OKLAHOMA CITY, May 24- Oklahoma regulators grappling with a massive increase in small earthquakes in the state linked to growing oil and gas production said on Tuesday they were concerned with spiking rates for earthquake insurance coverage and diminishing competition among insurers. At a public hearing on the rate hikes, Oklahoma Insurance Commission... » Read More
The swollen Mississippi River is washing away crops, harvests and jobs, the New York Times reports.
Some entire towns in Alberta have been burned to the ground, reports Ted Henley, Alberta's 660News.
Insight on what flooding means for oil and refiners, with Pavel Molchanov, Raymond James, and Jeff Grossman, BRG Brokerage.
Having spent the last few days reporting from locations all over the lower part of Louisiana, it's clear that the "all clear" has yet to be given.
The global surge in energy and commodity prices had a bigger financial impact on developing Asia’s big companies in the first quarter than Japan’s devastating earthquake and tsunami, results and trading updates suggest. The Financial Times reports.
CNBC's Brian Sullivan has the update on the South heading into a critical weekend as the Mississippi River swells.
Army Corps of Engineers Col. Ed Fleming leaned over a podium and warned the crowd gathered at a volunteer fire station that where they were standing was projected to be swamped by up to 15 feet of water from Mississippi River flooding. The crowd let out a collective gasp.
The Lightning Round is extended in this CNBC.com exclusive feature.
Two earthquakes struck southeast Spain in quick succession Wednesday, killing at least 10 people, injuring dozens and causing major damage to buildings, officials said.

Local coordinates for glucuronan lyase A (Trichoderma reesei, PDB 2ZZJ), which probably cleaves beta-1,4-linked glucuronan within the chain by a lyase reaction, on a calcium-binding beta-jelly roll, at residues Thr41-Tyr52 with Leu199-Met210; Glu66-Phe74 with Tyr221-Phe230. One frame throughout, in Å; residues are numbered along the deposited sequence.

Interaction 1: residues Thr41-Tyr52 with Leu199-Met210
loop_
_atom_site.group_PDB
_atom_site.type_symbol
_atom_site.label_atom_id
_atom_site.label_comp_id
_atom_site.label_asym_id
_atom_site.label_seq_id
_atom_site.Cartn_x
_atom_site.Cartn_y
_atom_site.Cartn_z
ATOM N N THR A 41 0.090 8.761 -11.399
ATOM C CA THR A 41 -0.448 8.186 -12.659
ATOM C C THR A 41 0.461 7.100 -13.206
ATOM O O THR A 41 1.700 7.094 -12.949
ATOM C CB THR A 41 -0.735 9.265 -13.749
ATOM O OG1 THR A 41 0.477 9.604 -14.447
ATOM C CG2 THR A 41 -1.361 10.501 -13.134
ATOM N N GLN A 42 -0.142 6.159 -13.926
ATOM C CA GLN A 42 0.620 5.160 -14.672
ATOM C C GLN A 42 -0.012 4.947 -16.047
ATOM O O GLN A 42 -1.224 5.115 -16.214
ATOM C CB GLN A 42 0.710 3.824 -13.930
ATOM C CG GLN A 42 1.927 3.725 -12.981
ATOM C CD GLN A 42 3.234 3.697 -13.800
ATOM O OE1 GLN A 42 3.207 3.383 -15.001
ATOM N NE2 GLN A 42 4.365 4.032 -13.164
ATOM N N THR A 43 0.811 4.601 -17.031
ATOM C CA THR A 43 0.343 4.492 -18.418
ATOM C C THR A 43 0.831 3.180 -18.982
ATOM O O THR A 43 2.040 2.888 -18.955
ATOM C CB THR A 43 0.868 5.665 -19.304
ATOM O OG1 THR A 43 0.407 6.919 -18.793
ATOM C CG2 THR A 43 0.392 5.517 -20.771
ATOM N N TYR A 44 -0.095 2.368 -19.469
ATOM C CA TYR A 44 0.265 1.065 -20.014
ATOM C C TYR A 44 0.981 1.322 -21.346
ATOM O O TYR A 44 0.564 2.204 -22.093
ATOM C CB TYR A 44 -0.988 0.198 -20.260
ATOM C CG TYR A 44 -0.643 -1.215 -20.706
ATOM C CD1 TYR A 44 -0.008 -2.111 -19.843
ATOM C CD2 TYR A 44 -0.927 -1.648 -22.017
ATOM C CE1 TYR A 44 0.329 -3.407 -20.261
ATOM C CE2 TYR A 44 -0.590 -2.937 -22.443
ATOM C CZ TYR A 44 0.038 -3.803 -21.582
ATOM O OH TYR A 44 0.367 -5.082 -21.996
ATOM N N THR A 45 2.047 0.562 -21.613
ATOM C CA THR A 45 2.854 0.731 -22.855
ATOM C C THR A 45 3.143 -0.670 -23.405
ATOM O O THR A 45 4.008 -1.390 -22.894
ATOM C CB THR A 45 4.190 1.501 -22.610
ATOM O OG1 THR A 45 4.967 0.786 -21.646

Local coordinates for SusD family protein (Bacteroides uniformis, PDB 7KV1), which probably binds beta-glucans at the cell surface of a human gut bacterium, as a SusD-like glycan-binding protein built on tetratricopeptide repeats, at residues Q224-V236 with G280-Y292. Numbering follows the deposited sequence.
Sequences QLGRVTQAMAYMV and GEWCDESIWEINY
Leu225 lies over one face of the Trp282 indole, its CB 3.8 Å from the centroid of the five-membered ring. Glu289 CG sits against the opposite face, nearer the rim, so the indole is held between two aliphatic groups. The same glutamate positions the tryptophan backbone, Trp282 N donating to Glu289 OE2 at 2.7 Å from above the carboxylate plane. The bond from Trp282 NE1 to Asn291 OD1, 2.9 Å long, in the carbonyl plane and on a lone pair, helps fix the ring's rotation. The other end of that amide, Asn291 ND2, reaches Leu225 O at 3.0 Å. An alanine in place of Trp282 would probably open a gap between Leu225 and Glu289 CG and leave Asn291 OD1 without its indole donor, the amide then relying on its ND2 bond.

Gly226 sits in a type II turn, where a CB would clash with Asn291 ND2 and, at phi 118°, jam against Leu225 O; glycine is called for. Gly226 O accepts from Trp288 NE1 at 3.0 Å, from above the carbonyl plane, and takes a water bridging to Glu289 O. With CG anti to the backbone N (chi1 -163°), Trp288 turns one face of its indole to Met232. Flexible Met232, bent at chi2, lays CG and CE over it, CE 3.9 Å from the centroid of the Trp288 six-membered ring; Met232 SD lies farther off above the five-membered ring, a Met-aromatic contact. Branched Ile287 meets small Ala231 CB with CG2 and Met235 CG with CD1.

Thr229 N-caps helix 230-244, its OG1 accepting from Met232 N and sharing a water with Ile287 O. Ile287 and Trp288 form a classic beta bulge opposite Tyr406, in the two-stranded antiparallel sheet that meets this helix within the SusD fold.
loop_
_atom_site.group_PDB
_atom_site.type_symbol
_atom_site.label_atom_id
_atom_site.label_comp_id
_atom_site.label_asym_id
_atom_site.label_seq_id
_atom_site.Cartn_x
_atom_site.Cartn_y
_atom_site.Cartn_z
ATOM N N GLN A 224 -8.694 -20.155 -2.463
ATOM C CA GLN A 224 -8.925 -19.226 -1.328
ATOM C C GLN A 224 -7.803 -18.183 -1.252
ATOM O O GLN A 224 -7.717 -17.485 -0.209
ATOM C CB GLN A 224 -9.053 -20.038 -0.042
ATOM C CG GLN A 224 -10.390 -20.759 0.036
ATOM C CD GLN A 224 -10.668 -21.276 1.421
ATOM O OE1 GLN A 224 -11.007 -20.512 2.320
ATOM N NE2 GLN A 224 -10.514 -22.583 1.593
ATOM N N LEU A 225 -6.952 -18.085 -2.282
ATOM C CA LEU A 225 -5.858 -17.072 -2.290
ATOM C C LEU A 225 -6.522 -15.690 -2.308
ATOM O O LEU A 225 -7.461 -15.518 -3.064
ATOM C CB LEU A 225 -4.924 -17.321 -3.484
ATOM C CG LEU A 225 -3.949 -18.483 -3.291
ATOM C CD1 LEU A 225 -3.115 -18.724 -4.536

Gasoline prices at the pump are likely to keep rising, even if the price of oil has dipped over the past week.
CNBC's Sharon Epperson with a look at how floods in the south have impacted commodities and particularly, oil refineries.
The accident at the Fukushima Daiichi power plant has done more than spew radiation into the air and sea and force tens of thousands of people to evacuate their homes: it has blown a big hole in Japan’s energy policy. The New York Times reports.
The Mississippi over-runs the bluffs surrounding Memphis, reports Julie Martin, The Weather Channel.
Energy traders' fears are rising right along with the flood levels along the Mississippi River.
Since the March earthquake and tsunami hit that Japan, there’s been no shortage of new apps designed to help users prepare for, deal with and even recover from a disaster.
Focusing on the midwest floods and it's toll on commodities and the markets, with Dave Hightower, Hightower Report and. Paul Newsome, Sandler O'Neill & Partners
With oil refineries out of commission and clogged roads slowing gasoline deliveries, Japan turned to electric cars to help provide needed services after the earthquake and tsunami in March. The New York Times reports.
The uncertainty surrounding the stability of European nations in wider geopolitical concerns are the main challenges identified by business leaders in a report, which surveyed 1,000 professionals to determine the key factors affecting business sentiment.
We have not had an energy policy in the United States in the nearly three decades I have been in the utility business. What we have is a strange mix of mandates and markets that we sometimes call energy policy. Electricity—like horseracing, gambling and prostitution in Nevada—is too much fun for politicians to leave to the market.
Stone tablets in Japan, some more than six centuries old, are inscribed with messages about tsunamis, the New York Times reports.